Two network theorists in the Netherlands, Folgert Karsdorp and Antal van den Bosch, just published a study on story networks in Royal Society Open Science. Story networks, they write, are “streams of retellings in which retellers modify and adapt retellings in a gradual and accumulative way.” There is also a basic structure that seems to underly how these networks function. To explore retellings, the researchers looked at more than 200 versions of the Little Red Riding Hood story, which had been retold over the past two centuries. They measured the stories’ similarity to one another with the amusingly named “bag-of-words” technique, which reveals how many words two texts have in common. Then they created a network diagram showing relatedness between stories over time. Earlier stories became what the researchers called “pre-texts” that inspired later retellings.

Once again, everything is a remix.

I’m Not a Fan of the Reboot

‘Ghostbusters’ backlash is about more than sexism, says producer Ivan Reitman:

The Ghostbusters reboot has received criticism questioning the need for a reboot, as well as the decision to cast four women as the ghostbusting stars. For his part, Reitman thinks the backlash has more to do with nostalgia than anger over a perception that political correctness influenced creative choices.

“I think there’s way too much talk about gender [when it comes to this film],” he said. “I think that many of the people who were complaining were actually lovers of the [original] movie, not haters of women.”

I’m one of the people who is not a fan of the reboot.

It really comes down to the fact that this is a money grab, not a move by an up-and-coming director who wants to honor the legacy of a classic film. Bullshit. This is Columbia Pictures wanting a cash cow for the summer.

It’s no secret Hollywood is out of ideas.

I also don’t believe in changing the ethnicity and sexual orientation of existing superheroes to make them more relevant in today’s world. I’d rather see people get creative and come up with new backstories and new superpowers younger generations can relate to.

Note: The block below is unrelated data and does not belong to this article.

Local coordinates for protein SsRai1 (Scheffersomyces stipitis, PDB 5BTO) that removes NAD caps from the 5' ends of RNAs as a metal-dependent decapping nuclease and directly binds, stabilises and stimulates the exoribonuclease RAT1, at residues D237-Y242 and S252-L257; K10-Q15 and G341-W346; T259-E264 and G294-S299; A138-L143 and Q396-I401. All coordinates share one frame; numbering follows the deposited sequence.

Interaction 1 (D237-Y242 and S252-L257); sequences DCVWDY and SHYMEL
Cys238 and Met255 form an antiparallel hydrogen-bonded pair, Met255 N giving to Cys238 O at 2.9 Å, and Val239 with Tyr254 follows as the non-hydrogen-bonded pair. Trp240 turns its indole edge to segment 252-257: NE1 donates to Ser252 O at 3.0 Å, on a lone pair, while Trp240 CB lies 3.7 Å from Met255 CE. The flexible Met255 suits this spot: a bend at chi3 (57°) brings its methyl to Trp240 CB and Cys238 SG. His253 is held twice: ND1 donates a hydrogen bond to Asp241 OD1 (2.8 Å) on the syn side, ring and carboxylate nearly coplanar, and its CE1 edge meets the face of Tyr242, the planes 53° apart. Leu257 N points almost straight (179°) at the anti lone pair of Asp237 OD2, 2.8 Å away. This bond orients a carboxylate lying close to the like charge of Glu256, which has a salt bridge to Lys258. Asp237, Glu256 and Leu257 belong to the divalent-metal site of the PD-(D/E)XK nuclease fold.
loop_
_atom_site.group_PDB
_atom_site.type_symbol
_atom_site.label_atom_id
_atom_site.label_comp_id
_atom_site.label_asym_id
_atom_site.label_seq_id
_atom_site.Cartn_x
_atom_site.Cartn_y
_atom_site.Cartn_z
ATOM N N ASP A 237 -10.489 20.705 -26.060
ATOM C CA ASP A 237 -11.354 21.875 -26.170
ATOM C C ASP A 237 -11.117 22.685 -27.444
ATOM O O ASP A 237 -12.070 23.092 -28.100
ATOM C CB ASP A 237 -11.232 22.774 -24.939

The hero has a thousand faces, so give her/him a new one. I’d pay money to see it.

“…break things down, and find new value in the parts…”

Nathan Kontny with some great analogies to the creative process of stealing, breaking down and reconstructing:

Professional car thieves know that as soon as you steal a car, your next immediate task is to get it to a chop shop. A chop shop is an illegally operating garage that specializes in taking a car and almost literally chopping it into pieces. In less than an hour, a stolen car is chopped. Seats, windshield, airbags – every individual item is removed. Things with VINs are dumped, destroyed, or melted down.

Now, thieves have extremely valuable parts on their hands. Wheels, entertainment systems, air bags – all can go for hundreds to thousands of dollars on their own. Even melted down. A catalytic converter contains platinum going for $1500 an ounce.

And in their sale, they can’t be traced back to the original owner or the crime.

Everything is a remix.

The Art of Remixing

One of the things that I am most passionate about is showing respect for the ingenuity of others. Working in an ecosystem where I am often competing very closely, it is inevitable that I will be confronted with situations where the easy thing is to match/copy/remix someone else’s ideas into my own app.

What I have found very frustrating is that I haven’t been able to define what is acceptable in a manner that comes anywhere close to the importance I think this topic demands. Too often I am left with just an I’ll know it when I see it definition.

David Smith provides a great example of the art of remixing

I call it not being a lazy ass and using your brain to make something that resonates with you.